I’m looking over the threads on the topic of Mulholland Drive, and the one I remember being a really good discussion thread seems to have disappeared. So, I wanted to devote this thread to the “newbies” and some of the veterans who could assist those still trying to dissect the film. David Lynch provided 10 clues to unlocking this thriller in the DVD. This is apparently the key to understanding this film. Let’s see how many can answer all 10, or if we can get all 10 answered. The clues are:
1) Pay particular close attention in the beginning of the film: at least two clues are revealed before the credits.
2) Notice appearances of the red lampshade.
3) Can you hear the title of the film that Adam Kesher is auditioning actresses for? Is it mentioned again?
4) An accident is a terrible event . . . notice the location of the accident.
5) Who gives a key, and why?
6) Notice the robe, the ashtray, the coffee cup.
7) What is felt, realized and gathered at the club Silencio?
8) Did talent alone help Camilla?
9) Note the occurrences surrounding the man behind Winkies.
10) Where is Aunt Ruth?
1) Pay particular attention in the beginning of the film: at least two clues are revealed before the credits. The red comforter and pillows, upon which Diane will later awake, and Betty/Diane’s appearance with the elderly travelers seen later in the film, who may be her parents or grandparents.
2) Notice appearances of the red lampshade. First time: Nobody answers the telephone next to it, but the final ring carries over into the next shot, where we are introduced to Betty for the first time. Second time: When Rita/Camilla calls Betty/Diane to tell her that the car is right outside to take her to Mulholland Dr.*
3) Can you hear the title of the film that Adam Kesher is auditioning actresses for? Is it mentioned again? The film is entitled “The Sylvia North Story.” We hear the name again at the dinner scene at Adam’s house, when it is revealed that Diane auditioned for a part in the film, but lost it to Camilla.
4) An accident is a terrible event… notice the location of the accident. Mulholland Drive is the location of Rita’s accident in the dream sequence, whereas in real life the limo ride culminated in the dinner party where Camilla and Adam Kesher announced their engagement in front of Diane.
5) Who gives a key, and why? The hit man gives it to Betty/Diane, to inform her that the job is done.
6) Notice the robe, the ashtray, the coffee cup. The robe turns into a pair of cutoffs, the empty ashtray wasn’t there before, and the coffee cup turns into a glass of iced tea (or a glass of scotch on the rocks), as Betty/Diane walks towards the couch with Rita/Camilla in it. This indicates that the scene has seamlessly segued into a flashback, as we see Diane give the same ashtray back to her neighbor just a few minutes earlier in the film.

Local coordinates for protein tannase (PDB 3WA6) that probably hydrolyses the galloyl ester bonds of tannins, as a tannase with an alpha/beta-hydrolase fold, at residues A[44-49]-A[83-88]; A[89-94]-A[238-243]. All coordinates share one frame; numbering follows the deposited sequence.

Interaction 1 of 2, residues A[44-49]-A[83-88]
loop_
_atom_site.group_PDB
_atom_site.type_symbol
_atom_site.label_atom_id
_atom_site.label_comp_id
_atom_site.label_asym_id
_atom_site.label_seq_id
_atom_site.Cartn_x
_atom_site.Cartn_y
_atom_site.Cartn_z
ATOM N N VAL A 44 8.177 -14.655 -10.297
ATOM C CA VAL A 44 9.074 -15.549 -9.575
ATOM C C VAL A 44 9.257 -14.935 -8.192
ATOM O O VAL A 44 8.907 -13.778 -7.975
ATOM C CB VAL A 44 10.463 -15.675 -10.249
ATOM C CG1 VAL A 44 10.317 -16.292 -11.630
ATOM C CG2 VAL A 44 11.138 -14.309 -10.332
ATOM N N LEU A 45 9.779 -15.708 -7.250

7) What is felt, realized and gathered at the club Silencio? Sadness, that everything is an illusion, and that Betty/Diane has the blue box, and Rita/Camilla had the key to that box.
8) Did talent alone help Camilla? No. It is strongly implied that she is sleeping with the director. In Diane’s dream interpretation, a vast mob conspiracy is behind a girl named “Camilla Rhodes,” while her own dream persona is the one who appears to have real talent. Diane feels the world is against her, and an unfair collusion behind the scenes kept her from the part in The Sylvia North Story (see clue #3.)
9) Notice the occurrences surrounding the man behind Winkies. The dream comes true, except it’s day, not “half-night.” The significance of the location is that in real life, the restaurant was where Diane arranged to have her lover killed. In her dream of the events, a monster lurks there, described as being “the one who’s doing it.” Subconsciously, she associates the location with something terrible. When the man in her dream comes face to face with the monster, which he believed to be a dream of his own, the realization that it is really there causes him to drop dead from shock, prefiguring Diane’s own breakdown and suicide when she confronts her actions.
10) Where is Aunt Ruth? She’s working on a film in Canada in Diane’s dream. In reality, she’s dead.
Ho hum. All these answers and solutions to questions unworth answering and puzzles not worth solving.
No offense to Lynch, but these make his movie seem like those schoolhouse or bookclub editions of classics that felt like they were written by people turning the piece so didactic that it disallows the work to speak for itself.
Lynch’s movies, I find, become significantly less complicated when you stop asking “What does it mean” and start asking “What is it about?” Significant difference? Well, a little bit. Lost Highway is about a man who murders his wife and is forced to take on a different identity in order to come to terms with it himself. The multiple identities allows him to uncover his own motivations (the wife was involved with mobsters), confront his guilt (the Mystery Man always lays it out on him, “You invited me” “You: Who the fuck are you?”) and also escape his own head, which is split amongst various impulses (shown from the beginning). What does it “mean”? Well, the symbolism is open to interpretation. Eraserhead is about a man who has premarital sex with a woman who gives birth to a drastically premature baby. What does it “mean”? Well Lynch says he was struggling with industrial society, one commentator points out that the baby looks like a deformed penis and is penis-guilt, another says it’s about the fear and alienation of giving birth for the first time…. All have their logic.